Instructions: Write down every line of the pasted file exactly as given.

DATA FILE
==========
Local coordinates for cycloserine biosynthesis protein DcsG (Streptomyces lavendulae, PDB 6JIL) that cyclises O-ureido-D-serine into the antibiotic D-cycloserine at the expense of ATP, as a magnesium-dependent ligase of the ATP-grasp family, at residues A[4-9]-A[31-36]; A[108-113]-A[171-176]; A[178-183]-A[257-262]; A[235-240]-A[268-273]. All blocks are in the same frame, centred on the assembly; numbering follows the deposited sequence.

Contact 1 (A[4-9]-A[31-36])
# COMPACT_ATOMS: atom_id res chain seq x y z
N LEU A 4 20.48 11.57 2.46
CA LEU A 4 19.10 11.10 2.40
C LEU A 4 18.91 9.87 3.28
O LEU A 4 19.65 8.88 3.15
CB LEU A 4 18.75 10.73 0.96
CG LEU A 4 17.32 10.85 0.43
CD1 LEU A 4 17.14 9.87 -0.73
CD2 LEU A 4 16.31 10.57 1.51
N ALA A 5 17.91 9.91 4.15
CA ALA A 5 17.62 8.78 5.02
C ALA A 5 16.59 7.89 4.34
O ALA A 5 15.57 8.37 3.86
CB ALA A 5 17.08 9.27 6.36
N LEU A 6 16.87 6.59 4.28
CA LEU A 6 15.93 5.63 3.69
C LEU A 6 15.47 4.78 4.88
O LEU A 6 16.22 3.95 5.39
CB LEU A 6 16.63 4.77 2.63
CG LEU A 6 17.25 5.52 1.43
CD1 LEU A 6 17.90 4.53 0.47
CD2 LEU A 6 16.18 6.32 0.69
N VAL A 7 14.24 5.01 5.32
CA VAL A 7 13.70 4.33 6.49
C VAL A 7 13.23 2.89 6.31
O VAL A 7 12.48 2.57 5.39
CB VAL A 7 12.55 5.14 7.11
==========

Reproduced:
Local coordinates for cycloserine biosynthesis protein DcsG (Streptomyces lavendulae, PDB 6JIL) that cyclises O-ureido-D-serine into the antibiotic D-cycloserine at the expense of ATP, as a magnesium-dependent ligase of the ATP-grasp family, at residues A[4-9]-A[31-36]; A[108-113]-A[171-176]; A[178-183]-A[257-262]; A[235-240]-A[268-273]. All blocks are in the same frame, centred on the assembly; numbering follows the deposited sequence.

Contact 1 (A[4-9]-A[31-36])
# COMPACT_ATOMS: atom_id res chain seq x y z
N LEU A 4 20.48 11.57 2.46
CA LEU A 4 19.10 11.10 2.40
C LEU A 4 18.91 9.87 3.28
O LEU A 4 19.65 8.88 3.15
CB LEU A 4 18.75 10.73 0.96
CG LEU A 4 17.32 10.85 0.43
CD1 LEU A 4 17.14 9.87 -0.73
CD2 LEU A 4 16.31 10.57 1.51
N ALA A 5 17.91 9.91 4.15
CA ALA A 5 17.62 8.78 5.02
C ALA A 5 16.59 7.89 4.34
O ALA A 5 15.57 8.37 3.86
CB ALA A 5 17.08 9.27 6.36
N LEU A 6 16.87 6.59 4.28
CA LEU A 6 15.93 5.63 3.69
C LEU A 6 15.47 4.78 4.88
O LEU A 6 16.22 3.95 5.39
CB LEU A 6 16.63 4.77 2.63
CG LEU A 6 17.25 5.52 1.43
CD1 LEU A 6 17.90 4.53 0.47
CD2 LEU A 6 16.18 6.32 0.69
N VAL A 7 14.24 5.01 5.32
CA VAL A 7 13.70 4.33 6.49
C VAL A 7 13.23 2.89 6.31
O VAL A 7 12.48 2.57 5.39
CB VAL A 7 12.55 5.14 7.11